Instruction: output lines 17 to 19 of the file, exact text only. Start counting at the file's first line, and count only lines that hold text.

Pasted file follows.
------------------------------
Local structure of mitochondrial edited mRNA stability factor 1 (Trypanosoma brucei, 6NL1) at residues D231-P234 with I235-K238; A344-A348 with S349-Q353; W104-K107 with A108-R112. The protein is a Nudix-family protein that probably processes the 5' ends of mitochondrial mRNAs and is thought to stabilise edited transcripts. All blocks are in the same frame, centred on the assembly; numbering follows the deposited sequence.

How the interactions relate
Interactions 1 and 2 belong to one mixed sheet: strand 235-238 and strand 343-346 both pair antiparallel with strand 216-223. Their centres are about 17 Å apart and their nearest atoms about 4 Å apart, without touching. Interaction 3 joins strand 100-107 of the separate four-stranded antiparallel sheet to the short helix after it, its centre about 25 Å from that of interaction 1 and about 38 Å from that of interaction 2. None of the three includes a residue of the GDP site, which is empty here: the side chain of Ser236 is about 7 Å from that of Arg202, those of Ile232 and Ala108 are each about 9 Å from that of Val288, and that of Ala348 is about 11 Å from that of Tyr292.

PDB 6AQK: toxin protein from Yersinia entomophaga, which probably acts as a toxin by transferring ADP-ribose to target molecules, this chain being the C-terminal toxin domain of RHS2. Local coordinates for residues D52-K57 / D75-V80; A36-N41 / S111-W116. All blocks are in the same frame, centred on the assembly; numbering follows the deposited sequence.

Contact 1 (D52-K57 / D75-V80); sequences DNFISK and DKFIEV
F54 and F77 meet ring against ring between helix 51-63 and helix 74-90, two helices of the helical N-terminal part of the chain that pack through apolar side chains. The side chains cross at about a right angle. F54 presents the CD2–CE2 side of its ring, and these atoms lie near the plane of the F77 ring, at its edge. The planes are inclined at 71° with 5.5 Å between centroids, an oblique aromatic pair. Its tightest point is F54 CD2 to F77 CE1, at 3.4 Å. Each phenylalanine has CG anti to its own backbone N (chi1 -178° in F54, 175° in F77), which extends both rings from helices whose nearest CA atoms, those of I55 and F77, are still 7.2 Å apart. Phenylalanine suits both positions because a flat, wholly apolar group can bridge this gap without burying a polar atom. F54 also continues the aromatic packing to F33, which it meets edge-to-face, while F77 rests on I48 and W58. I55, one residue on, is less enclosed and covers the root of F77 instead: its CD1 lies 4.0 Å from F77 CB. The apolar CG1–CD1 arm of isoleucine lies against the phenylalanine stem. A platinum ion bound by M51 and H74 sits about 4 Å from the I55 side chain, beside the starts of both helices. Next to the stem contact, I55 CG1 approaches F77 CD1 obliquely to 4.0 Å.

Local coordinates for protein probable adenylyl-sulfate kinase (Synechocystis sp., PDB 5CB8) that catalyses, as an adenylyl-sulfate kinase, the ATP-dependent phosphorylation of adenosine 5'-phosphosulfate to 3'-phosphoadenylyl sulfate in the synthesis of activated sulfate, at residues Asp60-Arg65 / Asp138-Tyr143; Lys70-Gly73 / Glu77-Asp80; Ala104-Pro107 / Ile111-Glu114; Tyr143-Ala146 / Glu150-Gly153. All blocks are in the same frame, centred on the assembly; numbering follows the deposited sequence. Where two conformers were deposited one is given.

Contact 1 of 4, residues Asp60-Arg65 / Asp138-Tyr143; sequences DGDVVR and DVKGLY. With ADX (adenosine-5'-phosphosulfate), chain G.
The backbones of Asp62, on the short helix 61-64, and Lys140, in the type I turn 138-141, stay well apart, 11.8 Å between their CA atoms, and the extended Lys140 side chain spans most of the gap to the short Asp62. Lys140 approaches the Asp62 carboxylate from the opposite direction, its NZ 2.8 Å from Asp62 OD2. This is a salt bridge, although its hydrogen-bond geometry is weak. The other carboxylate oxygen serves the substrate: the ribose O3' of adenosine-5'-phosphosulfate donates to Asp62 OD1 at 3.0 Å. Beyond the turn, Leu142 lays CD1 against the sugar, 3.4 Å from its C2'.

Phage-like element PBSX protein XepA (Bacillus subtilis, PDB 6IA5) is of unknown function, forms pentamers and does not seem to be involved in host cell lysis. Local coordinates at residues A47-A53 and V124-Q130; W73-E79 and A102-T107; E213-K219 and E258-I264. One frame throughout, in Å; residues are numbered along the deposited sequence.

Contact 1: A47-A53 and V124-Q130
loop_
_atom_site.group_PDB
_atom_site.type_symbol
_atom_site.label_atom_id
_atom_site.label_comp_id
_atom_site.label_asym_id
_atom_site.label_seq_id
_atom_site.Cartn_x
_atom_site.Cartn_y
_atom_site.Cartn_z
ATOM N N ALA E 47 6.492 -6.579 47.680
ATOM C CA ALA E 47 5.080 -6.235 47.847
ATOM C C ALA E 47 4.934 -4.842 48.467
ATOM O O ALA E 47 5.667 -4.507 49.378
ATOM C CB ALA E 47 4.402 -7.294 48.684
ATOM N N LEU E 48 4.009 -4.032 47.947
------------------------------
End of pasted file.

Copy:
_atom_site.label_asym_id
_atom_site.label_seq_id
_atom_site.Cartn_x